The light from the kitchen is a square in the field.
An empty truck in a gravel drive, idling in the grey.
It’s always been my favorite time of day.
I can almost differentiate the hum in the walls from what’s inside my body.
In the city alley, a cat in heat.
It’s been so long since I’ve heard this howling.
And these kitchen lights: squares in the squares.
Driving out to the farm with Frank, there was a breech pony.
We drank our coffee from blue tin, smoked cigarettes with holes in the filters.
Now, a siren.
In my mother’s kitchen, the second hand—ticking and ticking—but never pushing past the nine.
Or going out to walk by the ocean.
Before the sun comes.
Before the earth turns just so.
I am not sure who I belong to when I sleep.
But morning I feel mine.
I’d be up and waiting when my dad got home from working third shift.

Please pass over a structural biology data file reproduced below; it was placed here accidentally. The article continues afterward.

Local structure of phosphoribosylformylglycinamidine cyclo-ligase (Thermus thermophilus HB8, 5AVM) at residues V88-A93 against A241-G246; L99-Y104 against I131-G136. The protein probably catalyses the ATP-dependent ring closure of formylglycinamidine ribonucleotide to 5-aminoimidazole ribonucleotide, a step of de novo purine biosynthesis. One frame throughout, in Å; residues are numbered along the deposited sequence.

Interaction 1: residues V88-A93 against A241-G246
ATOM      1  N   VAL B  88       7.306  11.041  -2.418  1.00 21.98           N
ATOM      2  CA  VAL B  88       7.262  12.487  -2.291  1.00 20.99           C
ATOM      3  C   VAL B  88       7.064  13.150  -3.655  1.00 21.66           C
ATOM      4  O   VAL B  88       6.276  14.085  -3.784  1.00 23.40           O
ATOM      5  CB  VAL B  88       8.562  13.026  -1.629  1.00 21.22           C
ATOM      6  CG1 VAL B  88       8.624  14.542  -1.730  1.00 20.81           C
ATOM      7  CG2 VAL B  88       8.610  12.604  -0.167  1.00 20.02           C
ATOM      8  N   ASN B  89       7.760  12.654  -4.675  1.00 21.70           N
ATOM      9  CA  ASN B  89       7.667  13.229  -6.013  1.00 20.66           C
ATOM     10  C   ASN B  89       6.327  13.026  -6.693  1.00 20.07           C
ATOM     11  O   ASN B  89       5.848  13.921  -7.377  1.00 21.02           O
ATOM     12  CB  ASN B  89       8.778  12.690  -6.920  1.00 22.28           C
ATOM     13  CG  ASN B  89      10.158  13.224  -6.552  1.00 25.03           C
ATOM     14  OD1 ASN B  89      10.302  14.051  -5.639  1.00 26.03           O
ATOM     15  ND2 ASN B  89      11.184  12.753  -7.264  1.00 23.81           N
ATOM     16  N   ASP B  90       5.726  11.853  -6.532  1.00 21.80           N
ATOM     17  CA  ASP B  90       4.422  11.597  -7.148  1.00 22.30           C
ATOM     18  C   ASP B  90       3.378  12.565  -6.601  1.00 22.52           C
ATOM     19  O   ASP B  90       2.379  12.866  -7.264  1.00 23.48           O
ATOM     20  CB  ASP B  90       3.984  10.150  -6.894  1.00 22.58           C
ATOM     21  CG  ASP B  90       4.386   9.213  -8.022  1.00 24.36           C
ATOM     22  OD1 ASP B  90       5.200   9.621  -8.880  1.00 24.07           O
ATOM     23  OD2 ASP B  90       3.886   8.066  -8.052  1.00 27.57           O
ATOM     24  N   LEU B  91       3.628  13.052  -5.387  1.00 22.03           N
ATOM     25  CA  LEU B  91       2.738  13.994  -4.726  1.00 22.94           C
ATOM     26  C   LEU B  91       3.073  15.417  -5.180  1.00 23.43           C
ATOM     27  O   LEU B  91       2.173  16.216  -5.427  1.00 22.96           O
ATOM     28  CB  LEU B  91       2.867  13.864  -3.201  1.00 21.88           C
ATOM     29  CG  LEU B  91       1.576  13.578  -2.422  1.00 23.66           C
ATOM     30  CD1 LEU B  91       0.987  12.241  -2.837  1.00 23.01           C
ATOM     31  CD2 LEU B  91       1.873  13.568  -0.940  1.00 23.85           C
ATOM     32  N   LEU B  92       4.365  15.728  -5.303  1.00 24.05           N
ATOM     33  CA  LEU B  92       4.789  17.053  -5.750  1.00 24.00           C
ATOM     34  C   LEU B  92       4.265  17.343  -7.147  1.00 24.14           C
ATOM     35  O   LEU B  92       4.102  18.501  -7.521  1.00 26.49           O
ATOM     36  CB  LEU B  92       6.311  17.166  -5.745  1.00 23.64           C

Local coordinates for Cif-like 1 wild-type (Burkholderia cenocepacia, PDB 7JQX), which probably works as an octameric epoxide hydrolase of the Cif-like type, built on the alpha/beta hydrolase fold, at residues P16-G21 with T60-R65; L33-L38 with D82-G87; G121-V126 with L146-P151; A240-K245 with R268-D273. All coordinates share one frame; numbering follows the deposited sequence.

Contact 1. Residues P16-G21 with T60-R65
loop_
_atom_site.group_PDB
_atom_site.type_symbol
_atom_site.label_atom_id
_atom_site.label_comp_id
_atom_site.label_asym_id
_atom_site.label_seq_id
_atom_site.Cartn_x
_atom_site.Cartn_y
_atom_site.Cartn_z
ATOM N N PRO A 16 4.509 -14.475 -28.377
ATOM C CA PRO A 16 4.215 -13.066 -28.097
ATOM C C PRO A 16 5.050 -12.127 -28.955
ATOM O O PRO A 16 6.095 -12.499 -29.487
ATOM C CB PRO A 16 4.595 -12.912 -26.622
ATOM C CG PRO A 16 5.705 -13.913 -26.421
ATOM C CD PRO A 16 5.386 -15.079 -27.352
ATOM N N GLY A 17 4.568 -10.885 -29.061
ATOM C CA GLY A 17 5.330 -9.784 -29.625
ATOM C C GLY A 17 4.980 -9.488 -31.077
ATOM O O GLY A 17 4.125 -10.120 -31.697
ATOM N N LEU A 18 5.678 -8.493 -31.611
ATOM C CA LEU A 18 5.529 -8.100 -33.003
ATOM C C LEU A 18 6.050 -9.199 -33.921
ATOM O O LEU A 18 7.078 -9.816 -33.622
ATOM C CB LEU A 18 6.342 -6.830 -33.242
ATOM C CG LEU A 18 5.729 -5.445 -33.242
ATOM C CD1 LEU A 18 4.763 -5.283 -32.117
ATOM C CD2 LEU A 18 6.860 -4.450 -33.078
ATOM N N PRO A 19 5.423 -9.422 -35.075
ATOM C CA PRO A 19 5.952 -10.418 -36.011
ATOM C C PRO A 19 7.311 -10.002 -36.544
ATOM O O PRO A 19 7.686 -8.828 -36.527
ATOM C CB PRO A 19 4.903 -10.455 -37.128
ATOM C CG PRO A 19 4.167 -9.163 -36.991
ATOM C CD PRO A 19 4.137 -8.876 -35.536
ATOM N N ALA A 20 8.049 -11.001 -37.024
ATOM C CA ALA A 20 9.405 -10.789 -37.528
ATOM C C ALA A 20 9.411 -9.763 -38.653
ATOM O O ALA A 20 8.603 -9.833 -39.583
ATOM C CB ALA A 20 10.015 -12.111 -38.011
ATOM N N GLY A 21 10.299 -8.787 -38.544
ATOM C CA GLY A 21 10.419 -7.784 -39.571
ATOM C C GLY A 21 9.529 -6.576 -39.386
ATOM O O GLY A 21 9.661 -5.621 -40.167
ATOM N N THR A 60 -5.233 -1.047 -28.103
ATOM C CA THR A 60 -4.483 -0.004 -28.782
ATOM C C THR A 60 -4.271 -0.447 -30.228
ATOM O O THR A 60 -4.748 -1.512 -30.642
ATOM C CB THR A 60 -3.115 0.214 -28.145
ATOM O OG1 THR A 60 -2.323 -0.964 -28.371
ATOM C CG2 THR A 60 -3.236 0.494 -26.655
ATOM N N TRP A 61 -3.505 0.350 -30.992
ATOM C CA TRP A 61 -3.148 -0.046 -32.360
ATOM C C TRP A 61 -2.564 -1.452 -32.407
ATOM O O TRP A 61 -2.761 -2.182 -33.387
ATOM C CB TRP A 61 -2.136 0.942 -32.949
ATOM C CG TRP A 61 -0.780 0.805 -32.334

We’d share a bowl of Cheerios before he slept.
Then you only have one bowl to wash, one spoon.
It’s sleeting on the skylight.
The cat has grown quiet.
How nice to have sturdy walls, windows that open and close.
How grateful I am.
And I would like a spoonful of almond butter.
My grandpa stayed up so late and woke so early, they became the same.
My favorite color is the exact shade of his coffee.
And the ash in his tray that was the grey of the not yet day.
And I would like other things, too.
But there is not much you can get before dawn.
Or maybe everything is the same before dawn and after dawn.
It’s a naming thing, a shadow thing.
The way there is one light that won’t wake the others.
The way, eventually, except once, they’ll wake anyway.
Nicole Callihan writes poems and stories. ELSEWHERE, her latest poetry collection, a collaboration with Zoë Ryder White, won the 2019 Sixth Finch Chapbook Prize and was released in March 2020. Find out more at www.nicolecallihan.com.